In the application of the Constitution our contemplation cannot only be of what has been but what may be. Time works changes and brings into existence new condition subtler and far reaching means of invading privacy will make it possible to be heard in the street what is whispered in the closet. Yes too broad a, definition of privacy raises serious questions about this propriety of judicial reliance on a right that is not explicit in the Constitution of course, privacy primarily concerns the individuals. It therefore relates to and overlaps with the concept, of liberty. The most serious advocate of privacy must confess that there are serious problems of defining the essence and scope of the right. Privacy interest in autonomy must also be placed in the context of other right and values. Any right to privacy must encompass and protect the personal intimacies of the home, the family marriage, motherhood, procreation .and child rearing. This catalogue approach to the question is obviously not as instructive as it does not give analytical picture of that distinctive characteristics of the right of privacy. Perhaps, the only suggestion that can be offered as unifying principle underlying the concept has been the assertion that a claimed right must be a fundamental right implicit in the concept of ordered liberty.
Graduated from: Harvard Law School. He clerked for: Judge Henry Friendly, Chief Justice William Rehnquist. He used to be: associate counsel to the president for Ronald Reagan, deputy solicitor general for George H.W. Bush, partner at Hogan & Hartson. He’s now: a judge on the U.S. Court of Appeals for the D.C. His confirmation battle: Roberts has been floated as a nominee who could win widespread support in the Senate. Not so likely. He hasn’t been on the bench long enough for his judicial opinions to provide much ammunition for liberal opposition groups. But his record as a lawyer for the Reagan and first Bush administrations and in private practice is down-the-line conservative on key contested fronts, including abortion, separation of church and state, and environmental protection. For a unanimous panel, denied the weak civil rights claims of a 12-year-old girl who was arrested and handcuffed in a Washington, D.C., Metro station for eating a French fry. Roberts noted that “no one is very happy about the events that led to this litigation” and that the Metro authority had changed the policy that led to her arrest.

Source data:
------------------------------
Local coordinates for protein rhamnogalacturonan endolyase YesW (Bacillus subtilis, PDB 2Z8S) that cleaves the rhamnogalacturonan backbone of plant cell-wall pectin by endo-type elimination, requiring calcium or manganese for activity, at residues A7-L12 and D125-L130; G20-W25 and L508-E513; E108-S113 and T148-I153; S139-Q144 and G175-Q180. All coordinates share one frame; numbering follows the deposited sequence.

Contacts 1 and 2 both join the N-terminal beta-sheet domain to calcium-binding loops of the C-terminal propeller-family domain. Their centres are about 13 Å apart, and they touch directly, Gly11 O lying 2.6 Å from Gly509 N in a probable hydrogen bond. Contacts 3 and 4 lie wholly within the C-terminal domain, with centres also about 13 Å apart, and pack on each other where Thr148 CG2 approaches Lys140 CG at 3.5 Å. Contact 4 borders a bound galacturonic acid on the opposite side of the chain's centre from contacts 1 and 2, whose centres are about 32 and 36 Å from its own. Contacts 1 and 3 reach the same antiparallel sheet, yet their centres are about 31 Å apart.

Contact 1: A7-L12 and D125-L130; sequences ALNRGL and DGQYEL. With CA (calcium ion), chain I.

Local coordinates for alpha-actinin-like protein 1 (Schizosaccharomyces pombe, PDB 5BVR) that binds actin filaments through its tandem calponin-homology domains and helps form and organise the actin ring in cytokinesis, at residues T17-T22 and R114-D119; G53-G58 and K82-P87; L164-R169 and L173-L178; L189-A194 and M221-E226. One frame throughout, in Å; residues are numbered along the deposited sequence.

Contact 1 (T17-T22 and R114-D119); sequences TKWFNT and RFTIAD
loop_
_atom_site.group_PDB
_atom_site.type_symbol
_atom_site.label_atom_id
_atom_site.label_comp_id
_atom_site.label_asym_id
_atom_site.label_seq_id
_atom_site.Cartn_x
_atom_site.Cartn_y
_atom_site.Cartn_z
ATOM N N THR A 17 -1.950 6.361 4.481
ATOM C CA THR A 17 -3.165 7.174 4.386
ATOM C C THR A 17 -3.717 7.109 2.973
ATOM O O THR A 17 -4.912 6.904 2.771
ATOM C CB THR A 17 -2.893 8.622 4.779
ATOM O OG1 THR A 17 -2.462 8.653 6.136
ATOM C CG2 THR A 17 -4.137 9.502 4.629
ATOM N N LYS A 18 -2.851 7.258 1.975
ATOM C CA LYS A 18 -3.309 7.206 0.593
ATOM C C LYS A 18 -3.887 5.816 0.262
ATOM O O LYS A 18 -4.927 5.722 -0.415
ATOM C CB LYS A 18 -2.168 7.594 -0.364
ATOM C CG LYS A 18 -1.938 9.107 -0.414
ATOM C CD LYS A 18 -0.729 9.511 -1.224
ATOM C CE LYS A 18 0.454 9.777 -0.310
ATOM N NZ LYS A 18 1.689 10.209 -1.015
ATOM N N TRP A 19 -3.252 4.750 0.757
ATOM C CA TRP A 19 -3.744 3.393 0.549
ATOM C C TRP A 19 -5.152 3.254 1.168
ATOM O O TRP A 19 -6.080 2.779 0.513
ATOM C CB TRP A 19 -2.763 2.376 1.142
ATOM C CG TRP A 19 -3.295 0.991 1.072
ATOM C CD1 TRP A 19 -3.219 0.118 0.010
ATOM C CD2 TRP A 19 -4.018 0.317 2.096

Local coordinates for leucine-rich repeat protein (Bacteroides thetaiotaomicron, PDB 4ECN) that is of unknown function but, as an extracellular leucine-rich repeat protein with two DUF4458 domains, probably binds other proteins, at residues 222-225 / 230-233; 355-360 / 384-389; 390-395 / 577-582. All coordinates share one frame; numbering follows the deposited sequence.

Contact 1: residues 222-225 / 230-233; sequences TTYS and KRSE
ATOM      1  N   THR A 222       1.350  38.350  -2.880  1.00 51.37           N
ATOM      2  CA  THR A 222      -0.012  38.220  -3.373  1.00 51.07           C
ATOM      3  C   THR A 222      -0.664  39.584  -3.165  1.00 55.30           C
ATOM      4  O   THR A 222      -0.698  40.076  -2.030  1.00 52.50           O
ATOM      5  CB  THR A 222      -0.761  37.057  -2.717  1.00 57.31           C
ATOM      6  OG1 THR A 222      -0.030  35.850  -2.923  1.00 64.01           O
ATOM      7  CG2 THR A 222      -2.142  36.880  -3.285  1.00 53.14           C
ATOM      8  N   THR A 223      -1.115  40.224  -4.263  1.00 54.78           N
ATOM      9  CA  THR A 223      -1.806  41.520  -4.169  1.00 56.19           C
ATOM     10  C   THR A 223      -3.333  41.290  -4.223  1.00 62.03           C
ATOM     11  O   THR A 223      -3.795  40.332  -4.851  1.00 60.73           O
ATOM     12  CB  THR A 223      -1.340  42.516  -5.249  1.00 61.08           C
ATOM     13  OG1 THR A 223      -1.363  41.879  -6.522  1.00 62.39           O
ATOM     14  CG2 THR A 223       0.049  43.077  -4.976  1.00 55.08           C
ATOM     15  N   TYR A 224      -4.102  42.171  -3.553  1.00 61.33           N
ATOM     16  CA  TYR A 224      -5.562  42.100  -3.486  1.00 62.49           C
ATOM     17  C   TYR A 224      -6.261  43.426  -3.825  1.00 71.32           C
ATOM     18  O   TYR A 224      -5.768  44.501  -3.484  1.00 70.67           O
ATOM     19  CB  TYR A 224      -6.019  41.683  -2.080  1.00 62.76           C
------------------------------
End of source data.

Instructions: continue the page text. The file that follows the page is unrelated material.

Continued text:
In private practice, wrote a friend-of-the-court brief arguing that Congress had failed to justify a Department of Transportation affirmative action program. For Reagan, opposed a congressional effort—in the wake of the 1980 Supreme Court decision Mobile v. Bolden—to make it easier for minorities to successfully argue that their votes had been diluted under the Voting Rights Act. For Bush I, co-authored a friend-of-the-court brief arguing that public high-school graduation programs could include religious ceremonies. Voted for rehearing in a case about whether a developer had to take down a fence so that the arroyo toad could move freely through its habitat. Roberts argued that the panel was wrong to rule against the developer because the regulations on behalf of the toad, promulgated under the Endangered Species Act, overstepped the federal government’s power to regulate interstate commerce. For Bush I, argued that environmental groups concerned about mining on public lands had not proved enough about the impact of the government’s actions to give them standing to sue. The Supreme Court adopted this argument. Joined a unanimous opinion denying the claim of a prisoner who argued that by tightening parole rules in the middle of his sentence, the government subjected him to an unconstitutional after-the-fact punishment. The panel reversed its decision after a Supreme Court ruling directly contradicted it. For Bush I, successfully helped argue that doctors and clinics receiving federal funds may not talk to patients about abortion. Concurring in a decision allowing President Bush to halt suits by Americans against Iraq as the country rebuilds, Roberts called for deference to the executive and for a literal reading of the relevant statute.